While domestic online sales in the United States and the European Union will continue to increase — taking sales away from brick-and-mortar stores — growth rates will flatten out over the next 10 years.
The most explosive growth will be in worldwide cross-border ecommerce, with the Asia Pacific region leading the way. Research firm Forrester foresees cross-border ecommerce outpacing domestic growth, with a compound annual growth rate of 17 percent between 2017 and 2022, compared with 12 percent for overall B2C ecommerce.
Key reasons people shop outside their local areas are to obtain products that are not available locally and to pay less for goods. Two-thirds of cross-border online shopping is done through marketplaces.
Why the Upturn?
Enhanced localization, better logistics, and more payment options are making it easier for consumers all over the world to buy goods from other countries. The ease of ordering from mobile devices opens up online sales to a new customer category in countries where most people do not own a computer. The increasing penetration of smartphones has opened up both the Middle East and Africa as small but growing markets for foreign products.
Forrester predicts that cross-border purchases will comprise 20 percent of all worldwide ecommerce in 2022, with sales of $627 billion. The Asia Pacific region, dominated by China, will become the largest ecommerce cross-border region for both imports and exports. Rising incomes, an expanding middle class, and dissatisfaction with domestic products propel China’s ecommerce growth. China has 300 million middle-class consumers clamoring for foreign goods.
Globally, clothes, footwear, and toys are the most popular retail categories bought cross-border. Hotel reservations and airline tickets are the most popular non-durable goods purchased.
Forrester predicts cross-border ecommerce sales, as a percentage of total ecommerce sales, will increase through 2022, to roughly 20 percent. The percentage of online worldwide shoppers who buy across borders will increase, too, to roughly 45 percent. Source: Forrester Research, Inc., 2017. Online Cross-Border Retail Forecast, 2017 To 2022 (Global).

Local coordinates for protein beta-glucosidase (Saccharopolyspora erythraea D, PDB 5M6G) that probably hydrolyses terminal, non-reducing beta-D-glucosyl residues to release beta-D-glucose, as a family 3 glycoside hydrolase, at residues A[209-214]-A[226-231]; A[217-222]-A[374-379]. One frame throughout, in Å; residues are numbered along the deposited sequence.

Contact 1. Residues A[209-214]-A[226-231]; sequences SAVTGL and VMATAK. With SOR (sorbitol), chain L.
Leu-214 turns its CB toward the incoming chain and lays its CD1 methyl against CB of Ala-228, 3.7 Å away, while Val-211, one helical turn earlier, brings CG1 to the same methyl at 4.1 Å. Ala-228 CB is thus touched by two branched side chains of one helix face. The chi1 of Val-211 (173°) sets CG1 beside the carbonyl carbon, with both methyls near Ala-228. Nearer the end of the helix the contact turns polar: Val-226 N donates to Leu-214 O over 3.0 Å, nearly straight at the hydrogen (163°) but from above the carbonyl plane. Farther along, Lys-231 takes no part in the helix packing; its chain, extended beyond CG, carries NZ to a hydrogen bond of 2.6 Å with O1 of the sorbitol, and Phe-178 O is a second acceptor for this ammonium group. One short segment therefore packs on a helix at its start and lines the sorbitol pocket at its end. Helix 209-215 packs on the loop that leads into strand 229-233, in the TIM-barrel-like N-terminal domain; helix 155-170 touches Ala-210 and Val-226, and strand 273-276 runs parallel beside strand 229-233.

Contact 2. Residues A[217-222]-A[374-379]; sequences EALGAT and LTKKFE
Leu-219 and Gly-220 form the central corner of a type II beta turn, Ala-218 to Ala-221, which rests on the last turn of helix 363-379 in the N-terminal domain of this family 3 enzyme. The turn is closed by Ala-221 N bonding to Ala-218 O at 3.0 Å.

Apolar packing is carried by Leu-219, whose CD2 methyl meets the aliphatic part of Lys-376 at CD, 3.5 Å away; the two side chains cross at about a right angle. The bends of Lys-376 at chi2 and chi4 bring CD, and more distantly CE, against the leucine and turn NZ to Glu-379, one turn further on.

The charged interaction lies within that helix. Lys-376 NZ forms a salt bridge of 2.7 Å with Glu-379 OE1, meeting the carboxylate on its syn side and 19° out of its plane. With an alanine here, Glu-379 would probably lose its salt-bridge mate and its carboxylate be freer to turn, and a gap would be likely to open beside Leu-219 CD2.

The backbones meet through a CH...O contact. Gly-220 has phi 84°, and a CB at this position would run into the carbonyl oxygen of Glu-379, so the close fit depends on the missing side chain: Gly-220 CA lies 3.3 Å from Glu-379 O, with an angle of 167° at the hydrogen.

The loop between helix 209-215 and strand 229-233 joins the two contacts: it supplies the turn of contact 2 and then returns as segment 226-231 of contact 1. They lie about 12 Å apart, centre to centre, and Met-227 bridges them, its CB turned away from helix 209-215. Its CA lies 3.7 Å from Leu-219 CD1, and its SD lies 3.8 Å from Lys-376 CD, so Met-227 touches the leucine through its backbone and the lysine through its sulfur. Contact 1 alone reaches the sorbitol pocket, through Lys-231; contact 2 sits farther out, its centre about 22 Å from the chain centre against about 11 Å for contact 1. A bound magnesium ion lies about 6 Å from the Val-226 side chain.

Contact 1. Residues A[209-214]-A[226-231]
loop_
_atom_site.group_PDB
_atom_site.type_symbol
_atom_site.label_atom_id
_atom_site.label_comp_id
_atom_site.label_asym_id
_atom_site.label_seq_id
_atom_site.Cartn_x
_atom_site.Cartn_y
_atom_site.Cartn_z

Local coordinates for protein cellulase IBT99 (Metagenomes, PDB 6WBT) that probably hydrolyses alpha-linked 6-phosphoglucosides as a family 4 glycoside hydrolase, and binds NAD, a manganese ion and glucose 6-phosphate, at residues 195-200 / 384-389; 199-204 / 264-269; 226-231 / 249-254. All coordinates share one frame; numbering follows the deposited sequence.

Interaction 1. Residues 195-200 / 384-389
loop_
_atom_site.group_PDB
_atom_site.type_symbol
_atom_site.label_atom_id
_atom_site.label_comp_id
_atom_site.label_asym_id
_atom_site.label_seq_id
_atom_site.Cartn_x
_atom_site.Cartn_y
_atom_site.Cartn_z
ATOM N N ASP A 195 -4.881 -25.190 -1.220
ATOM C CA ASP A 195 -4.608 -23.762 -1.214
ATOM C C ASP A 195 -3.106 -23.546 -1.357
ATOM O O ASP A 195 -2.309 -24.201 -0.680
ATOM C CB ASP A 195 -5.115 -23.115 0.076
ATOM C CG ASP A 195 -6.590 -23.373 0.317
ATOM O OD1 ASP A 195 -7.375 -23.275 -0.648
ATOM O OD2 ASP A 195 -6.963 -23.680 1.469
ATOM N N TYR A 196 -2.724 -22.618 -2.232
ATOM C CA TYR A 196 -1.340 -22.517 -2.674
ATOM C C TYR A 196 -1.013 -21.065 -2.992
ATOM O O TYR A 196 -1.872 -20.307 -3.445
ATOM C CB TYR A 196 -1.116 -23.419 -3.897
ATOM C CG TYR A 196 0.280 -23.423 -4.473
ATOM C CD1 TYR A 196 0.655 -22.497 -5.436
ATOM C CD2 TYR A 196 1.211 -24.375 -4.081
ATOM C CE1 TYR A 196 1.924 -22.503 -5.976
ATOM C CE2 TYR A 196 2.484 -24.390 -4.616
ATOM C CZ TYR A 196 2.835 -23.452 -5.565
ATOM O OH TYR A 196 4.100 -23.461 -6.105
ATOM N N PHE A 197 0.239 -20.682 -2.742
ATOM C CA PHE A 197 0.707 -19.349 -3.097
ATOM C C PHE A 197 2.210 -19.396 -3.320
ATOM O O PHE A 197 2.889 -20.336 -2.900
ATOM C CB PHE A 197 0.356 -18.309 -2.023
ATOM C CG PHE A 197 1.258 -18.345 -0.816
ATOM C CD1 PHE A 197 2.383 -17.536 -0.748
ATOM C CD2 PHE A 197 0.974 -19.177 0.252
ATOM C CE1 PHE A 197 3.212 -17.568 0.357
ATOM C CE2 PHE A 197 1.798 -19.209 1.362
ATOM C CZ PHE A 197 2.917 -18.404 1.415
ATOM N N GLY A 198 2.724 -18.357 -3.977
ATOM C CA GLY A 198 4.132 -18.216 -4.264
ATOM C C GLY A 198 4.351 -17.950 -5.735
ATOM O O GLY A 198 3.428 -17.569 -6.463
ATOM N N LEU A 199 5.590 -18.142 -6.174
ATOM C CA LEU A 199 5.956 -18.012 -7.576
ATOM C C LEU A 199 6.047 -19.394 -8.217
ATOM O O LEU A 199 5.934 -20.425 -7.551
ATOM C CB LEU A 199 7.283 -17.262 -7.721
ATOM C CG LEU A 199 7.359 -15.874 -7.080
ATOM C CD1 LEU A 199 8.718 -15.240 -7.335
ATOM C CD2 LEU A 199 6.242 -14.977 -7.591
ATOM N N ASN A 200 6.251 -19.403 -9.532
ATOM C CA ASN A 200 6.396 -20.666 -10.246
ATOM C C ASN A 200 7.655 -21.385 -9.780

Cross-border returns are extremely costly for sellers, affecting 8 percent of overall online sales, according to the Federal Express 2016 Annual Report. The high cost is one of the main reasons many merchants don’t make international sales.
Through its affiliate program for ecommerce sellers, PayPal offers a free “Refunded Returns Service” that covers the cost of returning unwanted goods to overseas sellers. Buyers who want to return their item can get a refund for the shipping cost, up to a certain value.
PayPal also offers a buyer-protection program, reimbursing consumers for items that do not arrive or don’t match the product description. This helps give otherwise hesitant cross-border buyers confidence that they will not be out-of-pocket for the cost of the item.
How to Succeed at Selling Across Borders
- Learn about local preferences and cater to them by tailoring offerings to consumer demands — from luxury goods to baby formula, depending on the country.
- Adhere to local customs and tax regulations. Local customs are especially important in the Middle East and pertain to what to sell and how to deliver the goods. In the Middle East and Africa, cash on delivery is the most common payment form.
- Offer premium delivery options for those who can afford it. Standard shipping can be slow and unreliable in the Middle East, Africa, and parts of Asia.
- Use a marketplace that offers cross-border services if you are a small seller. This will make for a smoother purchase process for customers and lessen the chance that you will run afoul of customs regulations.